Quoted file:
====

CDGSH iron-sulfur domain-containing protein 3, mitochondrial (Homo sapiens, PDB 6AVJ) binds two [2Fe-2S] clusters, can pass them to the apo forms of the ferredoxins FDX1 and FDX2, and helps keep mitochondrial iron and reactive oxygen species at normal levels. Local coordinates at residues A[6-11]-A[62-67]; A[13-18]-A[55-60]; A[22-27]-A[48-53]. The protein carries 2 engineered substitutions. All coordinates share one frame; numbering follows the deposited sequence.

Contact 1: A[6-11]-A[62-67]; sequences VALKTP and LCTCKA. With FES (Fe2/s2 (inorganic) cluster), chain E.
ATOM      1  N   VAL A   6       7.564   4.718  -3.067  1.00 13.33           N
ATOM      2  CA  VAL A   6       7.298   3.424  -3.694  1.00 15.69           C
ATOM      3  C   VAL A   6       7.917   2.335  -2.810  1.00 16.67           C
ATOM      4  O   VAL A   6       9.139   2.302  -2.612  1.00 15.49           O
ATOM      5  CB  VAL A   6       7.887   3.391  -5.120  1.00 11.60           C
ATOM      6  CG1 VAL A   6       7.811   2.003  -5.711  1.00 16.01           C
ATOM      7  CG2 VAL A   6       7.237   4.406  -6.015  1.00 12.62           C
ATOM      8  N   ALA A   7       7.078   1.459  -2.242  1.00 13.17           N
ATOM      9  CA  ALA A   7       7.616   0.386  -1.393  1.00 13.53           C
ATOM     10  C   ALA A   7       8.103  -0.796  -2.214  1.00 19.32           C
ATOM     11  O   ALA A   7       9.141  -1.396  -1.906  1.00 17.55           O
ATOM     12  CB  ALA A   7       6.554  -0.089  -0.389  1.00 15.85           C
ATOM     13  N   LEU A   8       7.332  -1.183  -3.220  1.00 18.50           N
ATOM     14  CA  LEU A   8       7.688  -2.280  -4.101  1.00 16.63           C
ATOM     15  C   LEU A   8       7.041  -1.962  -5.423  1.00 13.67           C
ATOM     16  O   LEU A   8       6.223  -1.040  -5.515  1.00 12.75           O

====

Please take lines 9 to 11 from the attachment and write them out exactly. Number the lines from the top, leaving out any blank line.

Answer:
ATOM      7  CG2 VAL A   6       7.237   4.406  -6.015  1.00 12.62           C
ATOM      8  N   ALA A   7       7.078   1.459  -2.242  1.00 13.17           N
ATOM      9  CA  ALA A   7       7.616   0.386  -1.393  1.00 13.53           C